Now this statement:

Code:
remoteColorForm = new ColorForm();
This basically says, "make a cookie of type ColorForm."

Before this statement, remoteColorForm is a variable that could hold a ColorForm but that doesn't yet.

This statement makes a new ColorForm and makes remoteColorForm point to it.

The ideas of classes (like cookie cutters) and instances or objects (like cookies) is fairly confusing until you get used to it. these are also very important ideas it's worth taking some extra time to figure them out.
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Essential Algorithms: A Practical Approach to Computer Algorithms

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  #6 (permalink)  
Old June 1st, 2013, 06:04 PM
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Thanks for sticking with me ... I know this is getting long-winded.

Let me back-up.

Let's say I want to create a Project with two forms in it.

I open New Project and give it a name.

It has a Form1.cs in it.

Now, if I "Add New Form" and use the default name(Form2.cs) for the new form, I now have a Form1 and Form2 in Solution Explorer.

If I run Debug, I see Form1, but not Form2 ... why not?
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Old June 2nd, 2013, 10:47 AM
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When you create the project, by default Visual Studio defines Form1 (the cookie cutter). It actually doesn't make a Form1 yet.

It also defines that piece of code that creates an instance of Form1 (the cookie) and displays it. If you run the program, that form is displayed.

Then you define another type of form (cookie curter), Form2.

Now you have two cookie cutters but there's no code that creates an instance of Form2 and no code to display it. If you want to see an instance of Form2, you need to write your own code because Visual Studio doesn't do that for you.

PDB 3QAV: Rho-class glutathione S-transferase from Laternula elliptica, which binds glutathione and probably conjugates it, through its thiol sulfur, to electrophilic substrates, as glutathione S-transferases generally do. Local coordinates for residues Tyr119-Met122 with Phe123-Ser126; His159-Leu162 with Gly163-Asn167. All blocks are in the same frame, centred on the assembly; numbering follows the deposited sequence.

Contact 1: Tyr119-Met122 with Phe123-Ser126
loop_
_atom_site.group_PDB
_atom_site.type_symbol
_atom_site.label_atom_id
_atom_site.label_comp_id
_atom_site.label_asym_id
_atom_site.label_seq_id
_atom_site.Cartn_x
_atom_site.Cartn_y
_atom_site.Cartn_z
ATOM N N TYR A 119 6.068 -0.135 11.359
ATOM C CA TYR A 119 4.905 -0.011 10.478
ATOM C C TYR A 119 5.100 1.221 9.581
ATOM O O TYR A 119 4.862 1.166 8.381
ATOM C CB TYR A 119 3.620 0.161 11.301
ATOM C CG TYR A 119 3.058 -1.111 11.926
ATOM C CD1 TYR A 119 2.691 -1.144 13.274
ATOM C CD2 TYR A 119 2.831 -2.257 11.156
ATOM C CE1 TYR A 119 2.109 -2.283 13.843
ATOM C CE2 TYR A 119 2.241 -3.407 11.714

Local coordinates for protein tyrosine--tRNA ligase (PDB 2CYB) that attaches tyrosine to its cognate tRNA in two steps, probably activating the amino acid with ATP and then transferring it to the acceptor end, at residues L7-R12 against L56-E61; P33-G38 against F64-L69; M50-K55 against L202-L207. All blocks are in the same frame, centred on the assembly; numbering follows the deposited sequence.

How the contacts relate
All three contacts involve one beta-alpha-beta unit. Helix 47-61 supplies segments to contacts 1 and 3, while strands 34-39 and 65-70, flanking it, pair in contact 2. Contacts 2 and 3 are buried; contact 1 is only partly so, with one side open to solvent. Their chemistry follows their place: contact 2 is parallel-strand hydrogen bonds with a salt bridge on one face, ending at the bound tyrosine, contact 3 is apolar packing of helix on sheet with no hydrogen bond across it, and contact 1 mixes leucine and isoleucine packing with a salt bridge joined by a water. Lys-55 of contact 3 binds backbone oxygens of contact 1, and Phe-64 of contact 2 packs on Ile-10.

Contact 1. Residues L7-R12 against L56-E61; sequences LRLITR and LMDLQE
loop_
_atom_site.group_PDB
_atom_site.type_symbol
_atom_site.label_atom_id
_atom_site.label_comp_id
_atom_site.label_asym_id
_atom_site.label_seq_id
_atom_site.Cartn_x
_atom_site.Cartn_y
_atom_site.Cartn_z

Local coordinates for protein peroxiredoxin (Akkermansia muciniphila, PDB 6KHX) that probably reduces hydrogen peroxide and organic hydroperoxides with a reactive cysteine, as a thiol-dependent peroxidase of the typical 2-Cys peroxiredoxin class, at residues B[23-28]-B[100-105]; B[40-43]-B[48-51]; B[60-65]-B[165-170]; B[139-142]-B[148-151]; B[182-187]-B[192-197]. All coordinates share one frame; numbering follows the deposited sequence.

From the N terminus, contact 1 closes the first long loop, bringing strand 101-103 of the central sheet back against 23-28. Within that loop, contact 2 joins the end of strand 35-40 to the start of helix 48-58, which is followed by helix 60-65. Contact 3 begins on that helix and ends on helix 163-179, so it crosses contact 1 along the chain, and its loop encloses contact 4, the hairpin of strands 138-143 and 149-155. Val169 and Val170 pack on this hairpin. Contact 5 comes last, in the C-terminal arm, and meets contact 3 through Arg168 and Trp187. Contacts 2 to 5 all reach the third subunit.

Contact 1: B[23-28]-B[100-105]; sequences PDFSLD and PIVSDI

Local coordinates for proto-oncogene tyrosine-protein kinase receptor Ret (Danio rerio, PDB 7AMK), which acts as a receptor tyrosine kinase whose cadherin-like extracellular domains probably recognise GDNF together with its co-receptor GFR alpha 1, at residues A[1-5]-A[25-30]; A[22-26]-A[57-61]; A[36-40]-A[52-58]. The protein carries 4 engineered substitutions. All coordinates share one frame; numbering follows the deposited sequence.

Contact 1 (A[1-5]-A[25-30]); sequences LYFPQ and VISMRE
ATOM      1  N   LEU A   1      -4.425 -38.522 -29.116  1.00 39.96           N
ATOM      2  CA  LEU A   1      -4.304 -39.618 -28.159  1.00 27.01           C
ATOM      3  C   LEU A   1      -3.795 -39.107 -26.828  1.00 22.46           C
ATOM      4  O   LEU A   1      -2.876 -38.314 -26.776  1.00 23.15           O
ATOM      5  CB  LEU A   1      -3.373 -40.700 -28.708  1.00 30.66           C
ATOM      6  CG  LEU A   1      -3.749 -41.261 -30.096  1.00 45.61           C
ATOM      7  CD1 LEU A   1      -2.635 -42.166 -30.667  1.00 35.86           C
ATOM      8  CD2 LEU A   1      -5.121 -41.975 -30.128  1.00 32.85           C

(Why? Well if you make a project you're going to need to display something or the user won't see anything. So Visual Studio displays Form1 by default. But if you create your own form, Form2, Visual Studio has no idea what you want to do with it. You might want to display it right away or you might want to display it as a dialog only under special circumstances. So it doesn't automatically display that one.)
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Essential Algorithms: A Practical Approach to Computer Algorithms

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Old June 2nd, 2013, 01:26 PM
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That's an interesting way to put it ... That Form1.cs and Form2.cs are the cookie cutters.

I guess I was expecting there to be something in System.Windows.Forms called "Form", which would be the cookie cutter, and Form1.cs and Form2.cs to be the cookies.
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Old June 3rd, 2013, 10:40 AM
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There is a Form class, too, from which all of your forms inherit. You wouldn't to make an instance of one, though, because it doesn't have anything on it. Instead you make a subclass Form1 or ColorForm that has what you want on it. Then you can make any number of Form1 or ColorForm objects.

You'll learn more about classes in Lessons 23 through 28.
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Essential Algorithms: A Practical Approach to Computer Algorithms